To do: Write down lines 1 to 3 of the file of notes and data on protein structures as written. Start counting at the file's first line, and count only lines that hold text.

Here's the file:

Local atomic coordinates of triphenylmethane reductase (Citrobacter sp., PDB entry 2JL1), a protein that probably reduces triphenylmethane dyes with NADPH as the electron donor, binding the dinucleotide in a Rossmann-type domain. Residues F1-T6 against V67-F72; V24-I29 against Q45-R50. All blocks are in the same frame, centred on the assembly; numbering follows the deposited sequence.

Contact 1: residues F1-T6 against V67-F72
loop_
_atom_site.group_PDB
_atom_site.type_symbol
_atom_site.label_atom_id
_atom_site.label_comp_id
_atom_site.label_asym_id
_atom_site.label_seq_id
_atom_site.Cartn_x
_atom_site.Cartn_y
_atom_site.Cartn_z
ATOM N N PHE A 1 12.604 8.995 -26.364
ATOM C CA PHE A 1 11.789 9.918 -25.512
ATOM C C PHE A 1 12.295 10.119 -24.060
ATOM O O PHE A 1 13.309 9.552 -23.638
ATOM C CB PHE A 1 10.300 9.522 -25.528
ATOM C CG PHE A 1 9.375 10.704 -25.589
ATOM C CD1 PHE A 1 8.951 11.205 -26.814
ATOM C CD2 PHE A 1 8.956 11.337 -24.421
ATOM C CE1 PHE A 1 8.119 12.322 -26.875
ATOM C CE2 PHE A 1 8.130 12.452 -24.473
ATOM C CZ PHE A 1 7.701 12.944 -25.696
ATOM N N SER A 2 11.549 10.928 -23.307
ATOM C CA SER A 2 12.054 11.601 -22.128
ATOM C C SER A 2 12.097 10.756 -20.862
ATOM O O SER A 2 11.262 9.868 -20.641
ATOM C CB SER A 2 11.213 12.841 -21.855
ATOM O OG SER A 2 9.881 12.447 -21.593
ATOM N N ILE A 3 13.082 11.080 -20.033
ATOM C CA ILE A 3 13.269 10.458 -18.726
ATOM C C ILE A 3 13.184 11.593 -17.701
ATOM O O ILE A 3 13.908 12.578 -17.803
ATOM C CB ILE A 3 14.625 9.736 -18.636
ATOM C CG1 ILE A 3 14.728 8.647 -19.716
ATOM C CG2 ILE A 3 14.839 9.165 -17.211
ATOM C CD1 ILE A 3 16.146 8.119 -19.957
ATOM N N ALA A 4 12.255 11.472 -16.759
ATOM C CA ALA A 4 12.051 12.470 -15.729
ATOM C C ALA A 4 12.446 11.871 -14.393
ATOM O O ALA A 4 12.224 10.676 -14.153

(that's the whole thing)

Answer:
Local atomic coordinates of triphenylmethane reductase (Citrobacter sp., PDB entry 2JL1), a protein that probably reduces triphenylmethane dyes with NADPH as the electron donor, binding the dinucleotide in a Rossmann-type domain. Residues F1-T6 against V67-F72; V24-I29 against Q45-R50. All blocks are in the same frame, centred on the assembly; numbering follows the deposited sequence.

Contact 1: residues F1-T6 against V67-F72
loop_